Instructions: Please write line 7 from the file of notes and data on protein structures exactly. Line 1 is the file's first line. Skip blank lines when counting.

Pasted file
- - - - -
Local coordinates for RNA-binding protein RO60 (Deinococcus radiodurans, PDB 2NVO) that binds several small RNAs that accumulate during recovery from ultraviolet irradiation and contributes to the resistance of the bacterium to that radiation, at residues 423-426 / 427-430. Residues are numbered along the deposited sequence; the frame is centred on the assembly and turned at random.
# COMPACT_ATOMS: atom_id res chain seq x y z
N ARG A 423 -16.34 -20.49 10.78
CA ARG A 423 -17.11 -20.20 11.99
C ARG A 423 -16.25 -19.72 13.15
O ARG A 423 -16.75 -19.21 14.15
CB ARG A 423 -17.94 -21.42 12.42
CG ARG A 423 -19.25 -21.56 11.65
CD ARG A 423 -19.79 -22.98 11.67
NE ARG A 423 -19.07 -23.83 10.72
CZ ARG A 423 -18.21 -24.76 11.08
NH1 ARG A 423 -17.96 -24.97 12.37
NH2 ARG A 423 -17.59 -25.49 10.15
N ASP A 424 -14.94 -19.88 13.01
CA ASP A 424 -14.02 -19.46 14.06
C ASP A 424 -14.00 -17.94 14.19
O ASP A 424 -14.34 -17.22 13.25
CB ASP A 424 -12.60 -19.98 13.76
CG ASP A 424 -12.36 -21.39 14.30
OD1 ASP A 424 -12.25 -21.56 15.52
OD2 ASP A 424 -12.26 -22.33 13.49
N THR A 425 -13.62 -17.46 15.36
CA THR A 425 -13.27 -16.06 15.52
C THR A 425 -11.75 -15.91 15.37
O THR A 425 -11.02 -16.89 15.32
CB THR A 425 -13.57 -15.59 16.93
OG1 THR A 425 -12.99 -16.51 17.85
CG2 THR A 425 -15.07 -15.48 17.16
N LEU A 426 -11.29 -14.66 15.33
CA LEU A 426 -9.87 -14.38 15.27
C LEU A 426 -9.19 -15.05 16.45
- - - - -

CB ARG A 423 -17.94 -21.42 12.42